Preference: Pay attention to which equipment the child runs first when he comes to the playground and ask him: "I see that you really like the [...] What do you like about it?"

Delayed gratification: Can the child postpone satisfactions, for example, wait in line without pushing, or see other children eating a snack or ice cream without throwing a tantrum to have one as well?

Challenge: Watch him experience a new structure or activity that is more difficult than he has done before: does he embrace or avoid the challenge? "I saw that you tried to climb the fire pole and did not succeed, and you tried again and again, I'm glad you did not give up, keep trying, I'm sure you'll succeed!"

Boredom: Does she come to your bench often and say she's bored? Does she initiate an activity? Does she manage to resolve the boredom, or does she always need your help?

Innovations: How is he dealing with new places? When you arrive at a playground he does not know, does he run happily to the facilities, or linger and fear new places?

Help: Is he willing to get help from others? In order to ask for help, one must admit weakness and recognition of the inability to take action on your own, but there is a great desire to meet the new challenge.

Determination and persistence: Does she give up after an unsuccessful attempt, or continue to try with determination and perseverance until she succeeds?

Girls trying different experiences

The cognitive field

Troubleshooting: How does the child solve problems? Children encounter difficulties in movement organization on non-standard climbing equipment. Does your kid succeed in bringing himself to the task, or does he return to his comfort zone without dealing with a more complex movement organization?

Estimation of distances: Does she correctly estimate distances? Does she encounter other equipment or children? On the Monkey bars, is she able to move her hands precisely to the next bar?

Spatial experience: Does your kid love varied spatial experiences, such as hanging with his head down, turning around the carousel or swinging on the swing?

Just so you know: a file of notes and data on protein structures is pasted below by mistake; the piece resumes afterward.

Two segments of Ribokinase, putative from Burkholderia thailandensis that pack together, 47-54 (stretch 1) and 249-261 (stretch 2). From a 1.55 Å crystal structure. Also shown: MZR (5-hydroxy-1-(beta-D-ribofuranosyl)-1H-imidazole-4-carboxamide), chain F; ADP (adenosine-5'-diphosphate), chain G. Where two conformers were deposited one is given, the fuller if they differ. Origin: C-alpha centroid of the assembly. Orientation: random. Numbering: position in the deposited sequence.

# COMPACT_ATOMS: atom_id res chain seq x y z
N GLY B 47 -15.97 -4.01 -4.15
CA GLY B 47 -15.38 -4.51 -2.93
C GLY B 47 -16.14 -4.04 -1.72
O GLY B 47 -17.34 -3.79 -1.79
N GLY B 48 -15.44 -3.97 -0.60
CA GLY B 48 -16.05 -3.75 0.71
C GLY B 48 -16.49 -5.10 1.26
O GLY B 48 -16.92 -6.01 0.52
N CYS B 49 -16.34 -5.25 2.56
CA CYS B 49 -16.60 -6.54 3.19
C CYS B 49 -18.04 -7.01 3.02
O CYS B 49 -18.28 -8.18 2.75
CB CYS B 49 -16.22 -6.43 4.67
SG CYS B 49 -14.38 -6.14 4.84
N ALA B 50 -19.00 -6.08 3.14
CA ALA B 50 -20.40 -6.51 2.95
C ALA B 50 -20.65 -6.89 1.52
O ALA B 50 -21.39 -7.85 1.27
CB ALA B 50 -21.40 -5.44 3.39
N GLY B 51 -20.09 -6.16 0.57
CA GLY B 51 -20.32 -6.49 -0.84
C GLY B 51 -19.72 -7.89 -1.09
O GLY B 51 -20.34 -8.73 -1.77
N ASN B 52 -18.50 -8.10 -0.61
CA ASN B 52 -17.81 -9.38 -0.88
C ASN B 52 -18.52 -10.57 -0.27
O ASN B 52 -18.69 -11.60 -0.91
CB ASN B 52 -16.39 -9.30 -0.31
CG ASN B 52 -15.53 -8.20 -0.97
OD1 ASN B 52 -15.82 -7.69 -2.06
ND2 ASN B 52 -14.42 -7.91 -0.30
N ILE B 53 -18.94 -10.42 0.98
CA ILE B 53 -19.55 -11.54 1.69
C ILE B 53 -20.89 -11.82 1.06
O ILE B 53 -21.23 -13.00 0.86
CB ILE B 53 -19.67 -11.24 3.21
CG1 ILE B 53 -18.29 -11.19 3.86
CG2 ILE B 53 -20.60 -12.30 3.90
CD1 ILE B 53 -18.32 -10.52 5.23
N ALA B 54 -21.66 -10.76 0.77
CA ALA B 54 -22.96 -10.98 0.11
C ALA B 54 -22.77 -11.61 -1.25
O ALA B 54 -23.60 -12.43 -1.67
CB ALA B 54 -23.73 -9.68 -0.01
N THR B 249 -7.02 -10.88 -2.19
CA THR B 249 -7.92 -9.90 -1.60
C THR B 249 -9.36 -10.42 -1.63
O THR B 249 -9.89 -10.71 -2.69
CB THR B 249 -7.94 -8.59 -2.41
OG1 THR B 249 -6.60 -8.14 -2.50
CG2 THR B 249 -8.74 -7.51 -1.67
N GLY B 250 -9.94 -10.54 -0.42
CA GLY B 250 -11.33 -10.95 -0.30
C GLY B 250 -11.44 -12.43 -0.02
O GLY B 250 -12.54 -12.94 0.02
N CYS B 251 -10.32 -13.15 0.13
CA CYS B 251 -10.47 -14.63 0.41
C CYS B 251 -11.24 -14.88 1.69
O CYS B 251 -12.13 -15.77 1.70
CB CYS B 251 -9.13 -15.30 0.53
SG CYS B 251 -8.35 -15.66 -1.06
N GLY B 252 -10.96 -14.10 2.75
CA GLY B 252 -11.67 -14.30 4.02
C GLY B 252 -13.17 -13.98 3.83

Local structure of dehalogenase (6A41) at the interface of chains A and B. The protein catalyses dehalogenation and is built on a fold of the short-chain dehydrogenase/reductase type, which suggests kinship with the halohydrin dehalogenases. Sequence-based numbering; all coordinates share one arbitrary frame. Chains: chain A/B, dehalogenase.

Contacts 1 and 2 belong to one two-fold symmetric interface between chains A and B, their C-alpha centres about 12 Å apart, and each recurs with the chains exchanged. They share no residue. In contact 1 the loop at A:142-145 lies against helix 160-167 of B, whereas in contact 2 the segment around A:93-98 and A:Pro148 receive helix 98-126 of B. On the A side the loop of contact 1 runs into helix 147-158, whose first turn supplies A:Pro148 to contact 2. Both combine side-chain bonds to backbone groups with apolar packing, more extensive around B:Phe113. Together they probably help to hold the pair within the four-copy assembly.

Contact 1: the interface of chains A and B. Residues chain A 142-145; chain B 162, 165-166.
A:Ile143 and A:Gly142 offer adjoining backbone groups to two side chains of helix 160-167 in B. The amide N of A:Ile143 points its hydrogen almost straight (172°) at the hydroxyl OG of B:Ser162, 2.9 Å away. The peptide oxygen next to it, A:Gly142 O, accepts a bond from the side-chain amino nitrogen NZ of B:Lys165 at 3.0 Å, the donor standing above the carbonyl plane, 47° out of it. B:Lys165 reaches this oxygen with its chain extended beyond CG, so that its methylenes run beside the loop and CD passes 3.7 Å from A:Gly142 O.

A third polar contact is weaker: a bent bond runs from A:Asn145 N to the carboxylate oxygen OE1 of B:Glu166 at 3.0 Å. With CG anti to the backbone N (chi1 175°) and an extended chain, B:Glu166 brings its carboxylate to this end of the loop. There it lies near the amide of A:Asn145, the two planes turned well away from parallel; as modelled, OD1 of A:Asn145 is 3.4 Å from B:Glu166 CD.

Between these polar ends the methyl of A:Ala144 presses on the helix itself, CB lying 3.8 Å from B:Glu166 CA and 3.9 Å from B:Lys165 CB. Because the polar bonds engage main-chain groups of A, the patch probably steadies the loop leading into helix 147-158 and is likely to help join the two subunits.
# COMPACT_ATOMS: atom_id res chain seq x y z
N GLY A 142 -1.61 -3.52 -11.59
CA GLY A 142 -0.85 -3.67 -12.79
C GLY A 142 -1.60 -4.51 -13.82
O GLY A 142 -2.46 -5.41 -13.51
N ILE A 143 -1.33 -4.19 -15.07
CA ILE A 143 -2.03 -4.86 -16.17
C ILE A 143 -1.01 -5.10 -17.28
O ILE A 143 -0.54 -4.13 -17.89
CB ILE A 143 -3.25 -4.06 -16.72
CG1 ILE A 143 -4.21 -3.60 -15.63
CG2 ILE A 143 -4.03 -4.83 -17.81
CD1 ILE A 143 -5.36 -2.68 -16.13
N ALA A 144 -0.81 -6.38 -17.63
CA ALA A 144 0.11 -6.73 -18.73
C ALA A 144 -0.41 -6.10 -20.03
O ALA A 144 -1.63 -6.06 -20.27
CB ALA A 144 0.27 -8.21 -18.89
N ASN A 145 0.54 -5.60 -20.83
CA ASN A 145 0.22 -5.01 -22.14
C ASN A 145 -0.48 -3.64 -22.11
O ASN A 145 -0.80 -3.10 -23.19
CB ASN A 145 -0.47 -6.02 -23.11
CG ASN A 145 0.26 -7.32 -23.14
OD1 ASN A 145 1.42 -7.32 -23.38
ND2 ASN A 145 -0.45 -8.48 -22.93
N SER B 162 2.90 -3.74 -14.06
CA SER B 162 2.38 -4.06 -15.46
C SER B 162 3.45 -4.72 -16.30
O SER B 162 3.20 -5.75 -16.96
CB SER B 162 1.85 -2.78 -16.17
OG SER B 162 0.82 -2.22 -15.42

You will not find the answers to these questions on your Smartphone - only by observing your child's behavior while playing in the playground. This observation may reveal to you both your child's strengths and competence and also his weaknesses and difficulties, and it helps you to focus on developing the skills that he needs to strengthen.

Ya'ara Bashan Haham (MSc) is a researcher, consultant, playground planner and author of the parent's guide book "The treasure under the swing".

Ya'ara conducted the first academic research in Israel...

There are 6 Comments
Avishai's picture

You're no longer 'just' an expert.
From now on, you're an international expert.
Good luck!

Netta's picture

A fascinating article. Looking forward to publishing the book in English.

Shani's picture

What a wonderful and informative article!

Tali Avishay-Arbel's picture

GREAT! Short, clear and comprehensive.

Pat Rumbaugh's picture

Parents this is an article you want to pay attention to. Yaara gives parents the opportunity to observe their children while they play. You can see their strengths and weaknesses. Encourage your child to hang a little longer from the monkey bars. Later when you are back home congratulate your child for waiting patiently while the younger child took a while to get down the slide. Way to go Yaara for educating parents on play

Yaara Bashan Haham's picture

Thank you Pat for your comment!